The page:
I will watch Superbowl commercials that depict men as emasculated and depressed, and I will feel so fucking sorry for you.
Wednesday, February 10, 2010
So when the story of Shoshana Johnson popped up in one of my news feeds, I thought it was a good opportunity to illustrate my point. Most people in America can tell you who Jessica Lynch is. They can identify her picture and tell you her story. Most people in America have no idea who Shoshana Johnson is. And why is that? Was Lynch's story any more fascinating or heart-warming than Johnson's? Is there some significant difference between the two women that makes Lynch a more admirable character? No and no. Then what is the relevant difference? Why did Lynch receive hour upon hour of media attention while Johnson's ordeal and rescue were barely mentioned? I suspect you know the answer to these questions. But just in case you don't, here's Johnson's analysis: "If I’d been a petite, cutesy thing, it would’ve been different."
So there you have it. If Johnson had looked right, if she had fit into the right demographic, if she had conformed to the image we have of "woman rescued by gallant uniformed men" in the collective imagination, she would have received the media coverage too, and we all would recognize her name and be able to tell her story. But because of who she is, she never became a part of our history.* And that's revisionism, right there, built into the dialogue and thus having a profound impact on the way we remember things.
*"History" with a lowercase "h"... our shared recollection of things...
Tuesday, February 9, 2010
Torture and Capital Punishment
Being a civilized nation entails that we turn away from cruel and horrible ways of treating people. We like to believe that we've evolved past the enjoyment of public hangings, drawing-and-quartering criminals, and displaying the heads of beheaded criminals on public fenceposts. But to evolve past this, we need to also move past the necessity to have executioners among us. What does it do to an individual to be the one whose job it is to kill people? Can someone who has this job comfortably live among others in a civilized nation? And what must our self-conception be if we're OK with the fact that our criminal justice system necessitates the existence of executioners?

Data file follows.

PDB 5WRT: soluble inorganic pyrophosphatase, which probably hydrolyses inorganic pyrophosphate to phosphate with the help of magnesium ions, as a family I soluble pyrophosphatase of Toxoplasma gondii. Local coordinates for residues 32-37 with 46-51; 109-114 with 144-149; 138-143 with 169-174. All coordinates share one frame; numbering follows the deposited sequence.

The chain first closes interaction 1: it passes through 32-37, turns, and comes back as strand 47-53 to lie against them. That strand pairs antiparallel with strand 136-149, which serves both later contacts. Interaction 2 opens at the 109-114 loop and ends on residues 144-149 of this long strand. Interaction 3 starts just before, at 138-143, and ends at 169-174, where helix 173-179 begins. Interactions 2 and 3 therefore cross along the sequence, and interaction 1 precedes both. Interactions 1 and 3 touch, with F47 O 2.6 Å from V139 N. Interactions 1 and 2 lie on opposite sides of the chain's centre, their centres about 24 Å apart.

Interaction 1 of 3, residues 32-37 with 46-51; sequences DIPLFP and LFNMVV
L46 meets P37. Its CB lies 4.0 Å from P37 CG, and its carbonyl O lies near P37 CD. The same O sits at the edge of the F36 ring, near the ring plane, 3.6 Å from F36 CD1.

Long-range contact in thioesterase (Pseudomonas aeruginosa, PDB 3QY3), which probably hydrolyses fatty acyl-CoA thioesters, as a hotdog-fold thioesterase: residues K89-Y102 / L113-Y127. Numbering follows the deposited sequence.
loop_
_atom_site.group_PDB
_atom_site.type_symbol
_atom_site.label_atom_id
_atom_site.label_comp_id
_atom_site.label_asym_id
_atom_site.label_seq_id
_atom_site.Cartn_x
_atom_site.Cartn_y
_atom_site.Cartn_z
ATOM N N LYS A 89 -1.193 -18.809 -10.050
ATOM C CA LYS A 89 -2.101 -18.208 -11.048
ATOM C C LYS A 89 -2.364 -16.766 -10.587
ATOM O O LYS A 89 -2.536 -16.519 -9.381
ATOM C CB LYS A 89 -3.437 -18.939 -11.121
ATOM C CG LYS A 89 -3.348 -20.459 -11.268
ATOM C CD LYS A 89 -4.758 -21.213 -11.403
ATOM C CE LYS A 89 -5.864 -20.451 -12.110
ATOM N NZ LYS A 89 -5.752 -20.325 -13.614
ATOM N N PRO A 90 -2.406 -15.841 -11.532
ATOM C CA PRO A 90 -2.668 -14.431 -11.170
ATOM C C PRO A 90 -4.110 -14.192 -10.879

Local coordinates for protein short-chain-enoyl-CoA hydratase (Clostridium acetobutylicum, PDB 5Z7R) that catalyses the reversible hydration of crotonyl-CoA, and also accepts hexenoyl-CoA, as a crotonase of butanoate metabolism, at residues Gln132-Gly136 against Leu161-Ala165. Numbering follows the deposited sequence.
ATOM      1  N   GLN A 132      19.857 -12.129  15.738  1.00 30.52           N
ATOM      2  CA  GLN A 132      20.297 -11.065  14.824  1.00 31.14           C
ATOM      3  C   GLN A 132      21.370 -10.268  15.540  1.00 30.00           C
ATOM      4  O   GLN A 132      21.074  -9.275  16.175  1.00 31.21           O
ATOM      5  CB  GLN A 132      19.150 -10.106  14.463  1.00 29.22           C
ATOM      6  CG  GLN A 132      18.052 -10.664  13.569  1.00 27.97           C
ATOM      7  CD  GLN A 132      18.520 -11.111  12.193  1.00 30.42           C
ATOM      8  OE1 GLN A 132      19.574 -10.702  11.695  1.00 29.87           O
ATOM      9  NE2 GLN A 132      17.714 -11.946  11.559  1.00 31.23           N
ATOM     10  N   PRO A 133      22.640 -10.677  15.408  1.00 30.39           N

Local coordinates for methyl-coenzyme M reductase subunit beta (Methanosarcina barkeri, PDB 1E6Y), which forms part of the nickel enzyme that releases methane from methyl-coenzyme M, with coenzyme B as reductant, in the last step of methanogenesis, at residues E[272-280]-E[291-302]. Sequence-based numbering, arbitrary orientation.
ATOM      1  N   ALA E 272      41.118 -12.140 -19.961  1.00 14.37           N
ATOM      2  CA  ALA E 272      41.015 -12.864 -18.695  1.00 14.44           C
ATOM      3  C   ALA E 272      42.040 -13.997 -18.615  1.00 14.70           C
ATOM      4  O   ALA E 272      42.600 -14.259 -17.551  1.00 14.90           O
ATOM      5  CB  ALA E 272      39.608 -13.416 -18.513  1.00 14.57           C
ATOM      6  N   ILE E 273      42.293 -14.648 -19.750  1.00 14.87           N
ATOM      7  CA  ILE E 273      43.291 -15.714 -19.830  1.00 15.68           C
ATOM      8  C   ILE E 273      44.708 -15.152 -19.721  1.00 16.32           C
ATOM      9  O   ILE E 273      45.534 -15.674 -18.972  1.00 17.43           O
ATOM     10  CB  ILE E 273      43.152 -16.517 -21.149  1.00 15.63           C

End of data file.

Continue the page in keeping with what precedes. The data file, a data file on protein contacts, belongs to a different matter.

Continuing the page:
Friday, February 5, 2010
Thursday, February 4, 2010
This just in: lifting the ban on gays openly serving in the military will take much longer than expected because we need to take about a year to study the effects of a new policy on "those who will be affected by it." If you're like me, you probably assumed that this referred to gay and lesbian servicemembers, right? But you would be wrong. No, the people who are really affected by the service of gay and lesbian individuals are their fellow servicemembers who are straight. Because, once again, it's all about the privileged majority.